Selling Art | Words that Make a Difference

Several weeks ago, I struck up a conversation with a gentleman who was visiting the gallery and was fascinated with the art gallery business. He is a business owner himself and was curious about the mechanics of the art business. He asked a lot of questions about how I decided what art to show, how the relationship with artists worked, and about the challenges of the business.

I love talking about art and the art business and he probably ended up learning more than he ever would have wanted to know. As he was leaving the gallery he said, “This seems like a really interesting business, and it seems to me that the art would just sell itself!”

I just smiled . . . if only that were true! While there are those times that exactly the right buyer appears and finds exactly the right art, it is much more frequently a significant amount of effort to close a sale.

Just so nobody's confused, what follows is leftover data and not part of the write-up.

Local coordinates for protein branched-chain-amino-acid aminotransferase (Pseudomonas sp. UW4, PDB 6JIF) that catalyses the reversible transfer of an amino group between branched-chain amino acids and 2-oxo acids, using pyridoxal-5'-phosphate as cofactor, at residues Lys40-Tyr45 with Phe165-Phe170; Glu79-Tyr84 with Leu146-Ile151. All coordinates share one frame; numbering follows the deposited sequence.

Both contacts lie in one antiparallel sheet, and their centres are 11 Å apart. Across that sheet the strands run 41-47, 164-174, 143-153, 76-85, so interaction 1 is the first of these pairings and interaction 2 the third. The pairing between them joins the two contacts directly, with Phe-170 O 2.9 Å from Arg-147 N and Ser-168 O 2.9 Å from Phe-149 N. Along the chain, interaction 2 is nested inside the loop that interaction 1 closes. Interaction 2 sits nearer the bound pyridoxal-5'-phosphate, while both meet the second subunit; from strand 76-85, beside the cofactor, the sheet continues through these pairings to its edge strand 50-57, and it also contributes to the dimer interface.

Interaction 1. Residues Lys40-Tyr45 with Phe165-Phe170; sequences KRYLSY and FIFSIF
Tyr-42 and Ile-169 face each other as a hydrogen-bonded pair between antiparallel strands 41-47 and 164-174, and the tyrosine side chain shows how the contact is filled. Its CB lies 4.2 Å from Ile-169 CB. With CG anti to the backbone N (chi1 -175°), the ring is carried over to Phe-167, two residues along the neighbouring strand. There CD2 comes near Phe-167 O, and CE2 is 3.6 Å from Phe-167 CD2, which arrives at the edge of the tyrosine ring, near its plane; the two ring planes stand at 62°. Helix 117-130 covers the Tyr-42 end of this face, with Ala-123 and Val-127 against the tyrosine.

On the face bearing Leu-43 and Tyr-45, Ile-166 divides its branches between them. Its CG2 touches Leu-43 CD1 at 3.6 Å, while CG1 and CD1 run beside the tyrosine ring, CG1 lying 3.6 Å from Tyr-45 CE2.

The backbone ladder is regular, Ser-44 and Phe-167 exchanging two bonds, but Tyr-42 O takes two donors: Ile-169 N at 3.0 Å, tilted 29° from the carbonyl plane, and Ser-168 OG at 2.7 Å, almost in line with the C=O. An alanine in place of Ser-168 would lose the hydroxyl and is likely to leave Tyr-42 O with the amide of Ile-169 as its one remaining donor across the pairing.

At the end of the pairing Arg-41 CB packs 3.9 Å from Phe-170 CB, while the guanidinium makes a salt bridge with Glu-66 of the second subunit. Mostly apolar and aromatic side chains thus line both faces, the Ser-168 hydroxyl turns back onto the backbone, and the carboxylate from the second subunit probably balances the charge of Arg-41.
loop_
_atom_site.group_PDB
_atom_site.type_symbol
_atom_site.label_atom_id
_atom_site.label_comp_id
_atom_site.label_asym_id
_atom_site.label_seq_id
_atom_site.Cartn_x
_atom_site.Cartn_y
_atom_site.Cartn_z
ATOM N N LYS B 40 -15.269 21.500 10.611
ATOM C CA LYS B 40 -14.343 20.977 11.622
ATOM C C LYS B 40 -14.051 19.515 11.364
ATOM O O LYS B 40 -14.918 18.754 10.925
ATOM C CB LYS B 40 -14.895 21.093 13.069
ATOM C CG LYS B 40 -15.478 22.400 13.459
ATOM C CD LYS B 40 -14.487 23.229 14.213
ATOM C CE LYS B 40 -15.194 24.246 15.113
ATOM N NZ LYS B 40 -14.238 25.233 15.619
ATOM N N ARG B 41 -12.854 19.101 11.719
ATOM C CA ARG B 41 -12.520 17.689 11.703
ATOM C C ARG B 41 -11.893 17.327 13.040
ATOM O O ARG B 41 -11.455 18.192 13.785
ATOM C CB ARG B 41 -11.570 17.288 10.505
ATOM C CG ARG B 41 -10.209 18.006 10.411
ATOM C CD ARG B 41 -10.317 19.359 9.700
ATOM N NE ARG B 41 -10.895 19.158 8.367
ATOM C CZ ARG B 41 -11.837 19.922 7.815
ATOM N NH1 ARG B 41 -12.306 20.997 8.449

If you’ve followed my writing here at reddotblog, or attended one of my webinars or seminars, you probably already know that I take the art sales process very seriously. I consider sales a craft, and as such I have become a student of salesmanship (I should probably call it “salespersonship” to be more accurate).

Very early on in my gallery career I picked up a copy of Zig Ziglar’s classic sales book “Secrets of Closing the Sale.” Even though Ziglar wasn’t in the art business, his timeless advice about how to close a sale has helped me countless times over the years. Some of his advice has to be adapted to fit our business, but his core outlook on the sales process applies to any sales opportunity.

While much of what I learned in the book makes its way into my daily sales life at a subconscious level, there is one page in “Secrets of Closing the Sale” that I consciously think about quite frequently. In chapter 22, Ziglar talks about words that help sell. He provides a list of 24 words that should be used when attempting to sell. The first word he mentions is your client’s name – and if you’ve read my book “How to Sell Art” you know I am a big fan of using a client’s name repeatedly throughout a contact.

Not all of the other words apply to our business, but the ones I find particularly apropos are: